Joe Nocera’s excellent piece in today’s Times leaves out one important point about the failure of Paulson’s initial TARP plan: price. Has so much happened since October that we’ve forgotten that the price Bill Gross and others were putting on the banks’s toxic sludge was 65 cents on the dollar, even after Merrill had effectively priced it in the single digits?
Everywhere I’ve turned these last few weeks, I’ve heard variations of the same refrain. “The original Paulson plan had it right — they had to get the bad assets off the banks,” said Ronald J. Kruszewski, the chief executive of the investment firm of Stifel Nicolaus & Company. “Before you are going to get intelligent capitalists to invest their money in the banks, you have to get these landmines off their balance sheets,” said Brett Duval Fromson, the managing partner of the Margin of Safety Fund. “The reason things are frozen is that nobody knows if the banks are insolvent or not — thanks to the bad assets on their books,” said Henry F. Owsley of the Gordian Group, an investment bank that specializes in “distressed situations.”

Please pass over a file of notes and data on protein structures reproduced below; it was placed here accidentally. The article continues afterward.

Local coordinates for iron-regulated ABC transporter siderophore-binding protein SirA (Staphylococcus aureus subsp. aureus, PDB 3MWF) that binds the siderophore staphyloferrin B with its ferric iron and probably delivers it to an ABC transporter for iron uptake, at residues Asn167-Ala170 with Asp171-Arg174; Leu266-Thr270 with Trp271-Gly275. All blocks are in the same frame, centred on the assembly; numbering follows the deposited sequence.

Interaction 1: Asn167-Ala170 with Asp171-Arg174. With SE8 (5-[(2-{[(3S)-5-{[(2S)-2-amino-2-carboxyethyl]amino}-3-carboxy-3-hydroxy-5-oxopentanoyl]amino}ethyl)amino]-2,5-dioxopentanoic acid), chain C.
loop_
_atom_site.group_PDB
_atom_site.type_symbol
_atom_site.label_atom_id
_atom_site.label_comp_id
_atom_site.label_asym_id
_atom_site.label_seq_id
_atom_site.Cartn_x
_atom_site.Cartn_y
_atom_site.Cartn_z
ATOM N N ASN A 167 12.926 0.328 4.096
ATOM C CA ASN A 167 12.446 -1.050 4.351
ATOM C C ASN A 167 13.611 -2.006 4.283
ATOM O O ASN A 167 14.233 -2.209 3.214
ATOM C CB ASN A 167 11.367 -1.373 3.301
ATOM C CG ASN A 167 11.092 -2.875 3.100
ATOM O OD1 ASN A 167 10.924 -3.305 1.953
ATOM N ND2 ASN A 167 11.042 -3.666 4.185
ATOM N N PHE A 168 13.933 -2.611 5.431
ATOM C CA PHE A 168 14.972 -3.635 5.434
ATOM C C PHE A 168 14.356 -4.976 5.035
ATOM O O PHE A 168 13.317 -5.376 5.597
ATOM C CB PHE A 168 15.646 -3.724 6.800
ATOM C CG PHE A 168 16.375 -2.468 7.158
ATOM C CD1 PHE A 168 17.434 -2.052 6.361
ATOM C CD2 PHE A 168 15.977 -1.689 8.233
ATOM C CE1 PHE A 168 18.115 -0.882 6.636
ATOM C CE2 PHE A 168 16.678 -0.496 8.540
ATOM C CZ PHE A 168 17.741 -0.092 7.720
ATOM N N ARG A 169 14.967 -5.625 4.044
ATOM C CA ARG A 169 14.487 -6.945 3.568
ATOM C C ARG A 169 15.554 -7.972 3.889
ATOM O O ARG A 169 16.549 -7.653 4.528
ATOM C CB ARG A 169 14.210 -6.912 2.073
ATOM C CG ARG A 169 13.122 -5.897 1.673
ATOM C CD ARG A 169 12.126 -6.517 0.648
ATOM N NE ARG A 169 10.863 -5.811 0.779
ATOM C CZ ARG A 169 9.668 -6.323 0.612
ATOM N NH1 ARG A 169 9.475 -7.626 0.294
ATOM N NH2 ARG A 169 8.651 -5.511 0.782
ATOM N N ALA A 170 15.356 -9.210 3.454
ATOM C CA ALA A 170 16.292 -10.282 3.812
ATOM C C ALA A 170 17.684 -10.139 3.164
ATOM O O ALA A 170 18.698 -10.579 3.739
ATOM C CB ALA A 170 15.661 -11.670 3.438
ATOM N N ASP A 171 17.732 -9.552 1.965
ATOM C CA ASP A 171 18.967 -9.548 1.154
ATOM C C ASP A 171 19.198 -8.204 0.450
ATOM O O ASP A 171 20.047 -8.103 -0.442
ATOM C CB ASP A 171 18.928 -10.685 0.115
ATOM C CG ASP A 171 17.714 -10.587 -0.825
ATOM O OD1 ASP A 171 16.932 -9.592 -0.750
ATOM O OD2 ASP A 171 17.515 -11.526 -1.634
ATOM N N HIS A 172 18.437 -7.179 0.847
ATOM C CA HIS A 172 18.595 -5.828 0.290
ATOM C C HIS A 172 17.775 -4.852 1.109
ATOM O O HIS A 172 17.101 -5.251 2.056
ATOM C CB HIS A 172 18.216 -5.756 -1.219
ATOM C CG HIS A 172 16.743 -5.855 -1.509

“If they wanted to follow the R.T.C. script, they would come to the immediate conclusion that they have to get assets out of the banks, and establish a market clearing price,” said Tim Ryan, head of the Securities Industry and Financial Markets Association. The R.T.C., of course, was the Resolution Trust Corporation, which managed (and sold) the bad assets on the books of banks during the savings and loan crisis of the 1980s and 1990s. At the time, Mr. Ryan led the Office of Thrift Supervision, and helped direct the response to that crisis.
Nocera goes on to make an implicit argument that nationalization is not only inevitable but should accelerated. In other words, the only way for the original TARP plan to succeed, and make sense, is through a nationalization process that would avoid having to buy the toxic assets from the banks for a ridiculously inflated price.
First Bailout Formula Had It Right
New York Times; January 24, 2009